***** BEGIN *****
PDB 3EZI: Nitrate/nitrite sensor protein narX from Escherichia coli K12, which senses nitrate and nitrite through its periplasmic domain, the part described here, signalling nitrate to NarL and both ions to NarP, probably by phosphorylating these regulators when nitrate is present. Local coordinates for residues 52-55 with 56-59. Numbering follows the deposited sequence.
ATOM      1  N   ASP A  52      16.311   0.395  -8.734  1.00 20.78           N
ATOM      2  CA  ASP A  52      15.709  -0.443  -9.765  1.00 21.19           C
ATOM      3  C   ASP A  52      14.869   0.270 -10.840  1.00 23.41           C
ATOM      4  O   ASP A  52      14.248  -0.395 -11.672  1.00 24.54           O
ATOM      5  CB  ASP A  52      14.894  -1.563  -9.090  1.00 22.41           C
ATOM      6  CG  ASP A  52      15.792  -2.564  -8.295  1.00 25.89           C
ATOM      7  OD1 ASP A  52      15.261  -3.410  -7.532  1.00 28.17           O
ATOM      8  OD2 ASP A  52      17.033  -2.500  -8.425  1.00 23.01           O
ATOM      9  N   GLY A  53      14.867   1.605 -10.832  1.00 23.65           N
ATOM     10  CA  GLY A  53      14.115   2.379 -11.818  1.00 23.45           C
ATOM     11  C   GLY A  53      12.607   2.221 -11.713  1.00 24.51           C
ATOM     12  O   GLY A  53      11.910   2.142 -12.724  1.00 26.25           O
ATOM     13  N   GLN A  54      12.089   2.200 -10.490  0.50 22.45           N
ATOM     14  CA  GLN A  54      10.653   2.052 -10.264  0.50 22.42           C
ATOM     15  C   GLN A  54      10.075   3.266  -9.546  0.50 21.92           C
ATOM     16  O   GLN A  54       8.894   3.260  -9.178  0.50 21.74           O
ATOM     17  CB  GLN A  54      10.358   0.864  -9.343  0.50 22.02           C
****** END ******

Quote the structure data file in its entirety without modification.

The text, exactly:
PDB 3EZI: Nitrate/nitrite sensor protein narX from Escherichia coli K12, which senses nitrate and nitrite through its periplasmic domain, the part described here, signalling nitrate to NarL and both ions to NarP, probably by phosphorylating these regulators when nitrate is present. Local coordinates for residues 52-55 with 56-59. Numbering follows the deposited sequence.
ATOM      1  N   ASP A  52      16.311   0.395  -8.734  1.00 20.78           N
ATOM      2  CA  ASP A  52      15.709  -0.443  -9.765  1.00 21.19           C
ATOM      3  C   ASP A  52      14.869   0.270 -10.840  1.00 23.41           C
ATOM      4  O   ASP A  52      14.248  -0.395 -11.672  1.00 24.54           O
ATOM      5  CB  ASP A  52      14.894  -1.563  -9.090  1.00 22.41           C
ATOM      6  CG  ASP A  52      15.792  -2.564  -8.295  1.00 25.89           C
ATOM      7  OD1 ASP A  52      15.261  -3.410  -7.532  1.00 28.17           O
ATOM      8  OD2 ASP A  52      17.033  -2.500  -8.425  1.00 23.01           O
ATOM      9  N   GLY A  53      14.867   1.605 -10.832  1.00 23.65           N
ATOM     10  CA  GLY A  53      14.115   2.379 -11.818  1.00 23.45           C
ATOM     11  C   GLY A  53      12.607   2.221 -11.713  1.00 24.51           C
ATOM     12  O   GLY A  53      11.910   2.142 -12.724  1.00 26.25           O
ATOM     13  N   GLN A  54      12.089   2.200 -10.490  0.50 22.45           N
ATOM     14  CA  GLN A  54      10.653   2.052 -10.264  0.50 22.42           C
ATOM     15  C   GLN A  54      10.075   3.266  -9.546  0.50 21.92           C
ATOM     16  O   GLN A  54       8.894   3.260  -9.178  0.50 21.74           O
ATOM     17  CB  GLN A  54      10.358   0.864  -9.343  0.50 22.02           C